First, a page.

For one, make sure to give you and your team enough time to learn the tool, assess it, test it, and set it up. Our team went through a few rounds of testing, which helped us expose various concerns and gave us ample enough time to address them.

We also hosted video calls with all of our speakers to ensure they know how to interact with the platform. The entire process of choosing a platform, testing it, training our team, and setting it up for our event, took us about 3 months.

Run your attendees through a platform tutorial

Consider devoting half an hour at the start of your event to walk your attendees through your platform as well. This will ensure they know how to use your chosen system and will provide an opportunity for attendees to ask questions before you begin delivering any content.

You’ll also want to make sure you have a plan to address any technical issues your audience may experience. That can be as simple as having a designated point of contact that your participants can chat with or email during the event.

Encourage audience interaction

Give your audience multiple ways to interact with one another. Networking is a big draw for many conference attendees. We created a session room that opened up before and after each day’s scheduled content. This gave our attendees an extra way to mingle and chat with one another, without having to rely on private chats.

Set goals for the event

Finally, make sure you understand what type of data you’d like to get out of this event. For example, if you have sponsors who will be setting up virtual booths, then it’s likely they’ll want a list of all attendees who visited and interacted with their booth.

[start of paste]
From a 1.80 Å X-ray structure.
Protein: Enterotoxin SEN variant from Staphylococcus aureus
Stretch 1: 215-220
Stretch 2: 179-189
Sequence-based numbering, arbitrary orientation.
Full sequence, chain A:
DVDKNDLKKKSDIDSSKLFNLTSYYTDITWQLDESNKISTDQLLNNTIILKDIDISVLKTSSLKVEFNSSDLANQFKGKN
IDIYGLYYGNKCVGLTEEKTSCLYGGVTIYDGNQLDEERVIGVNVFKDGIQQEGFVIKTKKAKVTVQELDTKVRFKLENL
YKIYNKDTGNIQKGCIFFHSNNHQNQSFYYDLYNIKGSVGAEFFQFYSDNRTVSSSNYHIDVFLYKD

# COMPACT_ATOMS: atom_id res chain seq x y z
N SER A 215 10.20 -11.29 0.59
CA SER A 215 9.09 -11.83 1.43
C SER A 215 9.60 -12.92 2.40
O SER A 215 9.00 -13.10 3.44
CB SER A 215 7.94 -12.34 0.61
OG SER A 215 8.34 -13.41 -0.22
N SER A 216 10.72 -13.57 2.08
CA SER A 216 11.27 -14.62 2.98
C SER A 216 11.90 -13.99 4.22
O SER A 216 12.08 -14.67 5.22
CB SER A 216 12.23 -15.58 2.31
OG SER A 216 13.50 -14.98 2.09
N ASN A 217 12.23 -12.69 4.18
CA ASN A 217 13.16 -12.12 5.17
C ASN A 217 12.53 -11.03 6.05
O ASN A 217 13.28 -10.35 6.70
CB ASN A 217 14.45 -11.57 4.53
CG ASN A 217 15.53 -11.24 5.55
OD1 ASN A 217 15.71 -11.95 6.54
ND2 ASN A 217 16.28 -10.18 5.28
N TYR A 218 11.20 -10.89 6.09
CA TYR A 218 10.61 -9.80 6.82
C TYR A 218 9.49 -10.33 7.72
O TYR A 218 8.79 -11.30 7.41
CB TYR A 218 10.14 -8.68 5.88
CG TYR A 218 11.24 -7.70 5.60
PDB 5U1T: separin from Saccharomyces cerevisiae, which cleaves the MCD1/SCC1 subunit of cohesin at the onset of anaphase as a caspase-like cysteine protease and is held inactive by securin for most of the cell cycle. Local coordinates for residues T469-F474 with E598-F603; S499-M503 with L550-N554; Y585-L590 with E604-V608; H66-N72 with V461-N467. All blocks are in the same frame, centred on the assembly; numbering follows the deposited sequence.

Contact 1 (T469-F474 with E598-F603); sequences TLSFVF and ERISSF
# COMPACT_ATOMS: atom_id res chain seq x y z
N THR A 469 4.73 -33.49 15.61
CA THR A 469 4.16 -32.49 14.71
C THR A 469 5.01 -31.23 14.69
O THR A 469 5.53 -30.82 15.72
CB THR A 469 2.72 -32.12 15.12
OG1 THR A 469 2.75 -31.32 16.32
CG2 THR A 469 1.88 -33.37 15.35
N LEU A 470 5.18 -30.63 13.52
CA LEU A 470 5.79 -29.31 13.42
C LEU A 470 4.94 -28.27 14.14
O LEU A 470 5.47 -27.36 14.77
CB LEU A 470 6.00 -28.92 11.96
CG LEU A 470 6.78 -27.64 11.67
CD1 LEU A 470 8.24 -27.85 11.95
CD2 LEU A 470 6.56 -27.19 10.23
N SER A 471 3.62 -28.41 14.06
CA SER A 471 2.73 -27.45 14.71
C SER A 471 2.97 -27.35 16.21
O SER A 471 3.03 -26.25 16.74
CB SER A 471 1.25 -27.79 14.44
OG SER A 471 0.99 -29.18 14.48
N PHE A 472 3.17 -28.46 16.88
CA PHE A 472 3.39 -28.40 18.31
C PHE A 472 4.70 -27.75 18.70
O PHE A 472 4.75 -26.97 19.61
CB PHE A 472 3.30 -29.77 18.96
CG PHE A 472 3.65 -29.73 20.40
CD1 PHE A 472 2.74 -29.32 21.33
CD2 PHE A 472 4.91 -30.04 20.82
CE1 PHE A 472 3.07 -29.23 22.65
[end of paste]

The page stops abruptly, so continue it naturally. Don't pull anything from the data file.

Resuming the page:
In our case, our event offered professional education credits, which required us to report on user activity and engagement with poll questions. The level of reporting will vary between platforms, so make sure your chosen platform supports your reporting and data needs.

The best virtual event platform depends on your needs

Just like a well-run in-person event, a successful virtual event takes time to come together. Choosing the right platform will help you create and deliver an engaging virtual event, but not every platform is best for everyone.

Your event needs will dictate the best available option for you and it’s best to consider specific features and use cases very carefully. Give yourself time to vet these options, walk through how they work, and be sure to consider the needs of your attendees’. That way, when you go live, you’ll be just as confident in the platform as you are with the material you’re teaching.

Joey O'Shaughnessy
Joey O'Shaughnessy
Joey is the Channel Manager for Strategic Advisors. In his role he focuses on helping accountants and bookkeepers start, run, and grow their advising practice through LivePlan. He has been with Palo Alto Software for over 3 years and is a graduate of the University of Oregon.
Posted in Growth & Productivity